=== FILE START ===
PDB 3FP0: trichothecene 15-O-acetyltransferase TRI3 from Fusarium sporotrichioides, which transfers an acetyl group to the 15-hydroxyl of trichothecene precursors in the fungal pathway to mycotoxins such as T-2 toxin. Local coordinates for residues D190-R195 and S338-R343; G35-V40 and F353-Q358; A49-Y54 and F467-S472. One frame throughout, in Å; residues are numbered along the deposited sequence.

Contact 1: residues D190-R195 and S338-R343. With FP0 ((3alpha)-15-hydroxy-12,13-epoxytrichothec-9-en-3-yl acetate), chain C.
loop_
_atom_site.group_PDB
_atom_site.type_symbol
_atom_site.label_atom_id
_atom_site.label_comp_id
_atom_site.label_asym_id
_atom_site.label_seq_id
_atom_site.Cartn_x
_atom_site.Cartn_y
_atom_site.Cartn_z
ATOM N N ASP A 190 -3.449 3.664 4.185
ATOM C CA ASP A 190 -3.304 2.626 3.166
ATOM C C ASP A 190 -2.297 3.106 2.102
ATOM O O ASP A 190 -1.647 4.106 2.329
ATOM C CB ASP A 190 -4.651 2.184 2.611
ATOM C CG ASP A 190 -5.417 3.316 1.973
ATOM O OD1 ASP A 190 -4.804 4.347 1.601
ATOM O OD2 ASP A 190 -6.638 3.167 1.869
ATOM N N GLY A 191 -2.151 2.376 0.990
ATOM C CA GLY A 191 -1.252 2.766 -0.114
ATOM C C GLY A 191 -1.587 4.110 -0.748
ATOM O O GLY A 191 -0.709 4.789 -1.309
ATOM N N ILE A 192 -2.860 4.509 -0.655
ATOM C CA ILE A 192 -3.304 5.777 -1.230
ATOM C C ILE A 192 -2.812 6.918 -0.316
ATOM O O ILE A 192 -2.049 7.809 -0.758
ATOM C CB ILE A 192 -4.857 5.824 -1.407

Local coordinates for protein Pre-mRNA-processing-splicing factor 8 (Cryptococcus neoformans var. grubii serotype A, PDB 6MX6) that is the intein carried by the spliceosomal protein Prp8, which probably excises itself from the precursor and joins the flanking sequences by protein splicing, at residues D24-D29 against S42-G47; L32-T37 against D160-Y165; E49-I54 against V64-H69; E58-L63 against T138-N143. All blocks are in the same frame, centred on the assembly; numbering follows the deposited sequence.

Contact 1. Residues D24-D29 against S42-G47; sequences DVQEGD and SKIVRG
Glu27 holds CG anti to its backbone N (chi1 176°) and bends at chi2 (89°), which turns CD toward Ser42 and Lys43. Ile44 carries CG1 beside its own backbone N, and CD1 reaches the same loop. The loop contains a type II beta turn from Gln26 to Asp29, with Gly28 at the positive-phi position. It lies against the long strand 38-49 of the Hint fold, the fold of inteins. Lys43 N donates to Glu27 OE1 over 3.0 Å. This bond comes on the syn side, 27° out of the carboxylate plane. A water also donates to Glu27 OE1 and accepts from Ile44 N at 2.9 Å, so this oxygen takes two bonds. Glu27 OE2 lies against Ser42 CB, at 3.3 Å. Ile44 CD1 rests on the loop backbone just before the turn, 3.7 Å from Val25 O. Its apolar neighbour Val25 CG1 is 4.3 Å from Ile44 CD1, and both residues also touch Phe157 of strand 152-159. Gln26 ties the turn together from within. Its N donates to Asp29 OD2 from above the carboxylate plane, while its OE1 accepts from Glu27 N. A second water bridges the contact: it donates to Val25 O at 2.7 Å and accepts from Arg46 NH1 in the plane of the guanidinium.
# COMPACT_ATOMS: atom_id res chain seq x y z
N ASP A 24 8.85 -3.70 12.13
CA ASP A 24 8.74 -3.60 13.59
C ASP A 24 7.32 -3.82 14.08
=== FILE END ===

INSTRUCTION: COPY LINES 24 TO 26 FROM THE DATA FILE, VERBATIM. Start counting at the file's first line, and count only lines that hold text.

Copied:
ATOM O O GLY A 191 -0.709 4.789 -1.309
ATOM N N ILE A 192 -2.860 4.509 -0.655
ATOM C CA ILE A 192 -3.304 5.777 -1.230